SARASOTA, Fla. -- As the 2017 season ended, Orioles slugger Chris Davis assessed his season and knew things had to change.
The Orioles' first baseman had too many called strikes last season and wasn't nearly the threat he had been in 2015, when he led the major leagues in home runs and signed a seven-year, $161 million contract with the team.
Last season, Davis hit just .215, had 26 home runs and 61 RBIs. He struck out 195 times in 128 games -- the highest ratio of his career. So throughout the offseason, Davis worked with hitting coach Scott Coolbaugh on a different approach.
"I feel like I'm back to my old self," Davis said. "I think, obviously, once the games start there's still a lot of things that I want to implement, a lot of things I want to do, but I feel really good about this offseason. I really do."
Davis is entering the third year of his contract, and knows that a better performance is key to the team's success.
"The last couple of years for me personally were extremely disappointing, and I think if this team is going to be where we want to be, I definitely have to be a better player," Davis said. "I have to be a little bit more productive and kind of get back to some of the things that I've done in the past that made me successful."
It's been a busy offseason for Davis. His wife, Jill, gave birth to twin girls in January. But Davis, who will turn 32 March 17, still found time to work on his swing, and he feels like he knows what went wrong.
"I think it was completely mental," Davis said. "Mechanically, I feel like I've pretty much done the same thing year-to-year. The mentality was too passive, and I made it a point to say that at the end of the year last year. There were too many called third strikes. There were too many called first strikes. There were too many times when I was starting the at-bat 0-2 and hadn't even swung the bat, hadn't taken the bat off my shoulder.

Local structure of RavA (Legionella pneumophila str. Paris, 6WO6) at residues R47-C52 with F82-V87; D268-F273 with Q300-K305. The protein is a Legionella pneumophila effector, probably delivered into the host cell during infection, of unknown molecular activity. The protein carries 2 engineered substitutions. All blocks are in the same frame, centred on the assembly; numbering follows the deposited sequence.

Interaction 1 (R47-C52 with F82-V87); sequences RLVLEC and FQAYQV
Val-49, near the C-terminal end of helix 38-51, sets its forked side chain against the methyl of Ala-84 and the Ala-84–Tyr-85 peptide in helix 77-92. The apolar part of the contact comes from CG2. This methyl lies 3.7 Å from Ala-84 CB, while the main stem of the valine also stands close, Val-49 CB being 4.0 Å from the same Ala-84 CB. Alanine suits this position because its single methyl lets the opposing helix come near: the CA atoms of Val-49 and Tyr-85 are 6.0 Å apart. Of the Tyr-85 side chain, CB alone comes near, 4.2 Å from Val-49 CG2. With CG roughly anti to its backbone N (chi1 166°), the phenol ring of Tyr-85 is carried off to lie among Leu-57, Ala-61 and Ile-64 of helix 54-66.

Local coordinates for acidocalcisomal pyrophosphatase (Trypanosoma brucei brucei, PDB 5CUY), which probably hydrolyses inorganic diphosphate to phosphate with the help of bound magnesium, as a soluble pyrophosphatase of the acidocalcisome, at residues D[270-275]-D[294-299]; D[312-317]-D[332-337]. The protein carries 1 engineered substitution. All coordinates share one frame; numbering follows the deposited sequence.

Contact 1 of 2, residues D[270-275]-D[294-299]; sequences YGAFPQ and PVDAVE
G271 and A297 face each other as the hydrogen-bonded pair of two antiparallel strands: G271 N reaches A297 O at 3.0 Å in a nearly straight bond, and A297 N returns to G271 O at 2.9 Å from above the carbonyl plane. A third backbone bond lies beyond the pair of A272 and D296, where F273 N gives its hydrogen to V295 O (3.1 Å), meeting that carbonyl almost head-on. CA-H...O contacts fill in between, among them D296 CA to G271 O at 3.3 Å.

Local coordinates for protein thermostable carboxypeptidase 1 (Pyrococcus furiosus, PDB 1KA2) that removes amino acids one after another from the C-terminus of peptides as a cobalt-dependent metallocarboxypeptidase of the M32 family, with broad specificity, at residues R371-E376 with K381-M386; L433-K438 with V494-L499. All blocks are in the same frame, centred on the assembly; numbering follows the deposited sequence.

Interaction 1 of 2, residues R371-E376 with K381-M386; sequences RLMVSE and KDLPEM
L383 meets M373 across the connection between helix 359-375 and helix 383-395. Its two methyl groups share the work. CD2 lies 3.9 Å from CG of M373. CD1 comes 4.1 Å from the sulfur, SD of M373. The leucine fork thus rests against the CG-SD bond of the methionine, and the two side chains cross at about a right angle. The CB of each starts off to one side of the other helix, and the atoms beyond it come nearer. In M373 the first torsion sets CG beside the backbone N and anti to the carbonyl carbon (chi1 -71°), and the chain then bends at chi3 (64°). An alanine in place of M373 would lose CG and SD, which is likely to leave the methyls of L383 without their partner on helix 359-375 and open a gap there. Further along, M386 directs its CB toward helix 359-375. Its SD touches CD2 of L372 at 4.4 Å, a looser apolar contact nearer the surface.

"That's just not who I am as a hitter. It never has been. I think early on in spring it's good to swing the bat, kind of know where I'm at to kind of get a little bit of feedback to know where I'm at. That's something I plan to do."
Because pitchers aren't working strategically during spring training, at least the ones Davis is likely to face, he might have difficulty implementing what he's worked on during the offseason.
"I think you have to treat spring training like it's the regular season," Davis said. "I'm talking about for me. For me to go out there and take pitches and try to work the count, I mean, I don't think it's going to do me any good. These at-bats are precious because you can kind of do some things and work on some things and not really have to worry about the results. That's something Scott and I have talked about and really try and take advantage of these at-bats and make the most of them."
As the Orioles gathered for their first team meeting Feb. 18, manager Buck Showalter said: "This is not going to be a celebration of the 2017 season, trust me."
Davis believes that last year was one to forget.
"There wasn't a whole lot to celebrate last year," Davis said. "Last year, since I've been here, was the first year that we didn't even have a [non-losing] record. And it wasn't the fact that we just didn't have a winning record, we really just kind of fell off the face of the earth when it counted most. There are definitely adjustments that need to be made. I feel like the group of guys we have are plenty capable of making those adjustments."
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